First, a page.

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I've only used Java and Ruby for so long that I'm really not enjoying keeping track of my own memory again. It's not that I can't do it, I can. I just don't want to.

Any special tricks, libraries, or anything else you've learned for dealing with memory in iApps, lay it on me here.

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I would highly recommend getting Beginning iPhone Development: Exploring the iPhone SDK.

Another key thing to look into is getting the Clang Static Analyzer setup. It analyzes your code and can catch many common memory leaks as well as potential logic issues. Apple has contributed to this analyzer heavily and will be looking to integrate it into future releases of X-Code ;)

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    The Clang Static Analyzer is an astounding tool for seeking out memory leaks, as well as other code errors. Because of the way it tests all branches within your code, it can find things that you might never have seen. It also provides extremely descriptive breakdowns for where you are leaking memory and why. – Brad Larson Jun 22 '09 at 22:35
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It's really very, very easy. Stop worrying about retain counts and, for goodness sake, never call the "retainCount" method on an object. It's useless.

If you call a method with "alloc", "new", or "copy" anywhere in its name, or you call the "retain" method, you own that object. You're responsible for relinquishing that ownership when you're done with it.

To do that, call "release" if you don't still need to return a reference to the object or "autorelease" if you do.

The documentation on the subject is unequivocal. It's not difficult.

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  • this is good practice in the basic case, but calling retain doesn't mean you "own" the object - since many objects may call retain and "own" it as well. It just means you're using it and don't want it to go away. This is why retainCount is important! – Ben Gotow Jun 22 '09 at 18:52
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    As long as each object that calls "retain" also calls "release" when it's finished with the object, retainCount is a pretty useless stat. Release does not dispose of an object, it simply disposes of an object's handle to that object. When all the handles are gone, then the object is dealloc'ed. – mmc Jun 22 '09 at 18:57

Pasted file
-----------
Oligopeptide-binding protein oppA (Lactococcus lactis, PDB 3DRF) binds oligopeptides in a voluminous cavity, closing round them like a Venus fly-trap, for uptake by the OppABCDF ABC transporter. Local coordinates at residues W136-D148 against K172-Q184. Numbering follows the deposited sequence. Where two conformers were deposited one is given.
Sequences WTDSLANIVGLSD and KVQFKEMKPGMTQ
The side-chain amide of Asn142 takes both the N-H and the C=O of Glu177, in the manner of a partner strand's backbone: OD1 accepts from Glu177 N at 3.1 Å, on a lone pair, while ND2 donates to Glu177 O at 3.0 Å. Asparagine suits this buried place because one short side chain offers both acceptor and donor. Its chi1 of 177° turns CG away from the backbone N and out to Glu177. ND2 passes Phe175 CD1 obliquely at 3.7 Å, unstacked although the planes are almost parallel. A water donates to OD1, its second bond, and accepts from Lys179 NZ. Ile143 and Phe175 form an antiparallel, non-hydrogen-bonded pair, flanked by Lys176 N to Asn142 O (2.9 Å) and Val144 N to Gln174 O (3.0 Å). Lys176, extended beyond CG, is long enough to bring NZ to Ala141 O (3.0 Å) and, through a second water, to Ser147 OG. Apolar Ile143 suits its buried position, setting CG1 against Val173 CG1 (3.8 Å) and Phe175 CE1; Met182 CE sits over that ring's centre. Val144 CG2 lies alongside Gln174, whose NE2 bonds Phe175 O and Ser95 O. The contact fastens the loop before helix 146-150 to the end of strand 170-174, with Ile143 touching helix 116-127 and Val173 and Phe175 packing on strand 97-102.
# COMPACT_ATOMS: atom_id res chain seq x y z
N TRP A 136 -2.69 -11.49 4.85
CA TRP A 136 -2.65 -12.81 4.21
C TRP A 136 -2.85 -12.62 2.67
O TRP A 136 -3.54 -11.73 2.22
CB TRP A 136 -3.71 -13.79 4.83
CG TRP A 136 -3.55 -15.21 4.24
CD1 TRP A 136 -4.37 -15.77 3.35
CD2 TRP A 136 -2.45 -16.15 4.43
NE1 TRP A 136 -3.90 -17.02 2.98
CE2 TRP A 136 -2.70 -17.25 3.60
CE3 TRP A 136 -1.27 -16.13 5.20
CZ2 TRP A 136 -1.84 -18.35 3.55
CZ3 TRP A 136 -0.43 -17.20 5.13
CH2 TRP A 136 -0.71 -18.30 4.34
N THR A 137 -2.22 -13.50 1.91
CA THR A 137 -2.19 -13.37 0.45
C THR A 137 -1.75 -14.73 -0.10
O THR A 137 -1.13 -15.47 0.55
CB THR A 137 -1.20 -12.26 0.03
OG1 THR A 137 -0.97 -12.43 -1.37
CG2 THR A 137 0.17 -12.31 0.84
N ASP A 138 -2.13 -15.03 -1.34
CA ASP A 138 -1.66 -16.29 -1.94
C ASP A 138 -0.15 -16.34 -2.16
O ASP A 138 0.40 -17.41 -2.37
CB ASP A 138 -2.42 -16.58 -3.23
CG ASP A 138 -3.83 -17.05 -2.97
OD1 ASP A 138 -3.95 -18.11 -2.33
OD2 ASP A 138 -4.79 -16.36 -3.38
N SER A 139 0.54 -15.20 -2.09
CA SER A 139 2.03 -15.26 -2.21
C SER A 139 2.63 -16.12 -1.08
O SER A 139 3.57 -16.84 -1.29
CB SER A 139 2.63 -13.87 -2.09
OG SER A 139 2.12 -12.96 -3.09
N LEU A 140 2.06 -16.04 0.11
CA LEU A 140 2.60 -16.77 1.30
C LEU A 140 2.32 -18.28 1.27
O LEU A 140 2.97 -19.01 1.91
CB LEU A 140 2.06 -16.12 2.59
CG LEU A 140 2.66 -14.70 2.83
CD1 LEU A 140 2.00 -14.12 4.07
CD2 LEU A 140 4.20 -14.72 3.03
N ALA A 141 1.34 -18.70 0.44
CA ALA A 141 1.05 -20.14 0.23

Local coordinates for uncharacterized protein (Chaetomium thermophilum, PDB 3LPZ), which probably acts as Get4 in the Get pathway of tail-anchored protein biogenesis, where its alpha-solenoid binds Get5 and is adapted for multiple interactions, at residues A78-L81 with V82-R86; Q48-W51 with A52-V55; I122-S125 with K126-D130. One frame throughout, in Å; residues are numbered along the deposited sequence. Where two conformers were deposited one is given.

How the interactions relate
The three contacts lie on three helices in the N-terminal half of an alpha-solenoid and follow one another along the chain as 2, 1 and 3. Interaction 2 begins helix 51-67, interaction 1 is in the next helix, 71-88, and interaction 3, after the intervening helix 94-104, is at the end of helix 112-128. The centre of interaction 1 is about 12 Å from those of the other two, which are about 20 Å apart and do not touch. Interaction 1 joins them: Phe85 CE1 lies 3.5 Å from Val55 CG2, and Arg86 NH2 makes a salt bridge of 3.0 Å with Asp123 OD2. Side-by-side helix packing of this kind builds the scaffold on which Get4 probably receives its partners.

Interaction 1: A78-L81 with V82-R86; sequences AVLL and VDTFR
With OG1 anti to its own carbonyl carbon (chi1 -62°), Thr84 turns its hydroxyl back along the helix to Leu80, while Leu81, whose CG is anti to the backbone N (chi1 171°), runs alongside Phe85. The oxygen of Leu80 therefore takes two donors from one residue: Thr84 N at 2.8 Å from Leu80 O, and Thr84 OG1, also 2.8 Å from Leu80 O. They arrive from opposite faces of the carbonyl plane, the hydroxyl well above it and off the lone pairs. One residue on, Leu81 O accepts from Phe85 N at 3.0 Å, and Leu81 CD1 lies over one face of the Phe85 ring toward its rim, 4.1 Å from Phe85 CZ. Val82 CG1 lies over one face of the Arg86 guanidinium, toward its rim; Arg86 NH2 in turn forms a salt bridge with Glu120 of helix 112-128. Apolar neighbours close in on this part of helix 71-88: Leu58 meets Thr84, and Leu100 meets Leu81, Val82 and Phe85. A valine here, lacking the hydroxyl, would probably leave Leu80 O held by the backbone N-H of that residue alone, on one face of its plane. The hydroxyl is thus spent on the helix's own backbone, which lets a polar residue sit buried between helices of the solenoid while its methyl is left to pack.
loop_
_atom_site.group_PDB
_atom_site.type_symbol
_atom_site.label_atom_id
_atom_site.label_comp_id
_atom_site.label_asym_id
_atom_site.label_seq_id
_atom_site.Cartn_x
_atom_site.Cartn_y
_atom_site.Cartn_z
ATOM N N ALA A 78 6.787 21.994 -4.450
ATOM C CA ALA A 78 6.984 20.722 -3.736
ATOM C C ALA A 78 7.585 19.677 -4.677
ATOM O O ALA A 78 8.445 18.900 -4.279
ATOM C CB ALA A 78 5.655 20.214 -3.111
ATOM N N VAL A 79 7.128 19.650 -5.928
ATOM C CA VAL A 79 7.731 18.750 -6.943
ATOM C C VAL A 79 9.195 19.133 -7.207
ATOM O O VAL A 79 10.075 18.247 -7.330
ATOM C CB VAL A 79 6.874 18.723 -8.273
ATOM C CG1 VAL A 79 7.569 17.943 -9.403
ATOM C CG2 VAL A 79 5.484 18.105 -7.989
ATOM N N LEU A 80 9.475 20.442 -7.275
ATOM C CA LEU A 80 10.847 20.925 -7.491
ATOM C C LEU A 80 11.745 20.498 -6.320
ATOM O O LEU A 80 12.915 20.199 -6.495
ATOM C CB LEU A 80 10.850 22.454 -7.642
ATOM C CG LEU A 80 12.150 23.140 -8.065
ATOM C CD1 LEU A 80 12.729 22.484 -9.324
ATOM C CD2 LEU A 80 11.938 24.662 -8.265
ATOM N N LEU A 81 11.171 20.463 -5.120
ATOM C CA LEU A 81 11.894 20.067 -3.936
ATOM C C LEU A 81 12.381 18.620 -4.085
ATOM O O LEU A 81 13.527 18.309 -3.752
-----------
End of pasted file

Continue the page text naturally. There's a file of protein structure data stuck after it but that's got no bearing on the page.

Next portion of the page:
• I never said you're the only thing that owns the object. – Jim Puls Jun 22 '09 at 19:47
  • Jim is spot on - calling "retain" does mean (in a memory management sense) you own the object. It means the object will persist until you release it. retainCount is entirely useless, if you ever feel like using it, even for debugging, don't. Track retain/release/autorelease, using conditonal breakpoints, bt, and continuing breakpoints. – Peter N Lewis Jun 23 '09 at 6:21
  • In this sense, think of group ownership. A perfect example is owning a timeshare. If you have a stake in it, you're responsible until you explicitly unload your responsibility. The retain count itself is critical, true, but calling "retainCount" to check the value is pointless. If you're following the rules you don't need to care what the retain count is — that's the runtime's job to manage. – Quinn Taylor Jun 23 '09 at 8:17
2

It's a pain. I'd say the most important habit to get into is running the memory tool after you write every significant piece of code, at least until you get a feel for how things work.

And be sure to run it on the device, not the simulator. The two handle some memory situations differently.

Also, don't be surprised if you see memory usage go up when the system is caching an asset. If I recall correctly, I spent a lot of time trying to figure out why a bitmap wasn't going away. I didn't have my talons in it anymore, but the OS thought it might be a good idea to cache it until memory ran low.

Here's a great blog post on how icky iPhone memory management can be. Some good ideas in there.

2

It's not really that difficult. Here's some rules of thumb that will go a LONG way.

  • Release all properties in the dealloc (unless they are set to "assign").
  • If you "alloc" "new" or "copy" in your initialization, you probably need to "release" in the dealloc.
  • If you "alloc" "new" or "copy" at the beginning of a method, you probably need to "release" at the end of the method.